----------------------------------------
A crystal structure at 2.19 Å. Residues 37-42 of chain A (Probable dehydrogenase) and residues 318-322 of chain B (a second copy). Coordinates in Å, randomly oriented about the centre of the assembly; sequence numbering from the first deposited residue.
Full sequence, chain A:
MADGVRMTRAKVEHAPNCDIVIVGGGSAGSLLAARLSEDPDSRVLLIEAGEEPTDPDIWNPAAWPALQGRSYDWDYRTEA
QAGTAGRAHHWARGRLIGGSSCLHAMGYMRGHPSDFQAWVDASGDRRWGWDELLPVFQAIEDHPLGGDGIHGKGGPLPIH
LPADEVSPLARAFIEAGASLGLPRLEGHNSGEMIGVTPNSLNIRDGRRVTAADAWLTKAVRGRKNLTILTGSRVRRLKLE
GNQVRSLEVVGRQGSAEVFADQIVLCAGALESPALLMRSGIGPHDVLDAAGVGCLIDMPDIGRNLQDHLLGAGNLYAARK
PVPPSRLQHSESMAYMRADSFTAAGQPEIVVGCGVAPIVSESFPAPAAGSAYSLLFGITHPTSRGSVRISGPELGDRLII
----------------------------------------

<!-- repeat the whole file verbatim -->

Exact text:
A crystal structure at 2.19 Å. Residues 37-42 of chain A (Probable dehydrogenase) and residues 318-322 of chain B (a second copy). Coordinates in Å, randomly oriented about the centre of the assembly; sequence numbering from the first deposited residue.
Full sequence, chain A:
MADGVRMTRAKVEHAPNCDIVIVGGGSAGSLLAARLSEDPDSRVLLIEAGEEPTDPDIWNPAAWPALQGRSYDWDYRTEA
QAGTAGRAHHWARGRLIGGSSCLHAMGYMRGHPSDFQAWVDASGDRRWGWDELLPVFQAIEDHPLGGDGIHGKGGPLPIH
LPADEVSPLARAFIEAGASLGLPRLEGHNSGEMIGVTPNSLNIRDGRRVTAADAWLTKAVRGRKNLTILTGSRVRRLKLE
GNQVRSLEVVGRQGSAEVFADQIVLCAGALESPALLMRSGIGPHDVLDAAGVGCLIDMPDIGRNLQDHLLGAGNLYAARK
PVPPSRLQHSESMAYMRADSFTAAGQPEIVVGCGVAPIVSESFPAPAAGSAYSLLFGITHPTSRGSVRISGPELGDRLII